City official responds to tree fines

The city of La Cañada Flintridge has been a participant of the “Tree City USA” program for approximately 25 years.

The city takes pride in preserving and protecting trees because trees provide significant benefits to the community. Consequently, the city has laws protecting certain trees.

The tree ordinance is something that the community wanted in order to protect trees, and today, continues to be supported by a majority of citizens. It is the responsibility of property owners to do their due diligence to obtain information on city regulations and to hire qualified licensed contractors or arborists when performing work on protected trees. Information on protected trees could be obtained on the city's website, or by visiting or calling City Hall. If the tree ordinance is violated, both property owners and contractors receive citations.

In addition, the property owner would be responsible for complying with the required mitigation measures to help alleviate the impacts that result from the unpermitted action (construction, tree removal or tree trimming). Typically, the required mitigation consists of the following: an arborist deposit for assessment and monitoring, replacement planting(s) and/or a donation to the tree replacement fund equaling the assessed value of the tree or its damages.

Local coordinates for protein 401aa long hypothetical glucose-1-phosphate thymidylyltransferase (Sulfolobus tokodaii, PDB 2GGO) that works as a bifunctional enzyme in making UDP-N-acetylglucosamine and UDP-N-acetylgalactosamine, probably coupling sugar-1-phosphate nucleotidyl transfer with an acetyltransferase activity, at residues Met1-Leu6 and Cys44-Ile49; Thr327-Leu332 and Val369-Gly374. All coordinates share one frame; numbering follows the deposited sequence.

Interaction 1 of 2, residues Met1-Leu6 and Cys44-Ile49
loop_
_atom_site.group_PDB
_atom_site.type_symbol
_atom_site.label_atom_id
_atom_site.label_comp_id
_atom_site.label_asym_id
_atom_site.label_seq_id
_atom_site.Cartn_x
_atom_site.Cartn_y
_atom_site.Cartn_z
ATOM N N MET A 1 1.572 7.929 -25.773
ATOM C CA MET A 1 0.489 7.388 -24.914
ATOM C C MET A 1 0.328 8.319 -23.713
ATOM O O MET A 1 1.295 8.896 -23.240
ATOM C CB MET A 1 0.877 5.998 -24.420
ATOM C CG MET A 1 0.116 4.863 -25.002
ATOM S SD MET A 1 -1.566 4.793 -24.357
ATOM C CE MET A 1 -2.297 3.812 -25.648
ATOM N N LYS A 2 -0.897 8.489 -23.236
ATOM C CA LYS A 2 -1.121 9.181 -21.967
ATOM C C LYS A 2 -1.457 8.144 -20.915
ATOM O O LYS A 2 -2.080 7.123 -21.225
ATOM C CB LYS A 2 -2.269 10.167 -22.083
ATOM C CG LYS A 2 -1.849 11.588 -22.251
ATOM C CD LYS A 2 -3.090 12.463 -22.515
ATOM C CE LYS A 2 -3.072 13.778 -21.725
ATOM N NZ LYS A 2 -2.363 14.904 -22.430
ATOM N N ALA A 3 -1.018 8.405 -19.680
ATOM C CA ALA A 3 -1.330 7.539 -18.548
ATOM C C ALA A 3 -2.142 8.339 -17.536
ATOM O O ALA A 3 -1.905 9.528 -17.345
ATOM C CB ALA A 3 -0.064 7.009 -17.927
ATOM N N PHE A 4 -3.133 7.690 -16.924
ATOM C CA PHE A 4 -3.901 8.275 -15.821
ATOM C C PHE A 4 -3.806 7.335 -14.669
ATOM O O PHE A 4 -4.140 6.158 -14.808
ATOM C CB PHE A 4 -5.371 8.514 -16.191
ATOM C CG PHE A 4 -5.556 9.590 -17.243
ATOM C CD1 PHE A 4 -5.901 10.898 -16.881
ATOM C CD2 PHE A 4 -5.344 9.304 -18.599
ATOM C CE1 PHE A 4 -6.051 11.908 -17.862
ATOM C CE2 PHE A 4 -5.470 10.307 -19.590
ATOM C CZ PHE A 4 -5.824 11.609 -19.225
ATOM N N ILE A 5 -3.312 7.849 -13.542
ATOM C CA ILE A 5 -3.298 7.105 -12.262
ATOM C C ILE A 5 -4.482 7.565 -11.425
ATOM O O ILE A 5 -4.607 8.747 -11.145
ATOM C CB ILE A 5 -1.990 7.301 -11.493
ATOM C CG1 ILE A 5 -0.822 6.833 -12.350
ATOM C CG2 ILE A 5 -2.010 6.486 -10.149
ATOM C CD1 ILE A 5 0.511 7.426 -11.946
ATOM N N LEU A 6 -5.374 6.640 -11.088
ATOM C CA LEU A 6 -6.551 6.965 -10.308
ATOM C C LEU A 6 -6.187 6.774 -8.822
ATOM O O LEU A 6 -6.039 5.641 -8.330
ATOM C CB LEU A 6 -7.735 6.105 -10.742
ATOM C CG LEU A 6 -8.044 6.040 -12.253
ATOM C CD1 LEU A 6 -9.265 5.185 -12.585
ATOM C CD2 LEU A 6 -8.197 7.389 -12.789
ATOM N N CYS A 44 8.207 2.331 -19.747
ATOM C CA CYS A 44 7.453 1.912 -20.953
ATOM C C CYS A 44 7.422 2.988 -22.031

The city hired certified arborists to assess the value of the three Chinese elm trees that were illegally removed at 991 St. Katherine Drive ($45,327) and to determine the impact and cost of the damages inflicted on the six oak trees that were excessively trimmed at 530 Berkshire Ave. ($3,650). The Planning Commission significantly reduced both amounts to $25,000 and $2,000, respectively. The Planning Commission, however, has not made a final decision on the 991 St. Katherine Drive tree removal. The Planning Commission continued the case to June 12 to allow the applicant to prepare a landscape plan indicating the location, species, and size of the replacement trees.

The Planning Commission gave the applicant the option of applying the $25,000 to the cost of the replacement trees and/or paying the difference to the city's tree replacement fund.

Over the last year, the city has been revising the tree ordinance. Chinese elm trees and California pepper trees have been removed from the protected tree list in the draft ordinance. The removal of these species was a result from input provided by the community and certified arborists. The tree ordinance revision will be reviewed by the City Council at a future meeting.

Robert Stanley

Director of Community Development

City of La Cañada Flintridge

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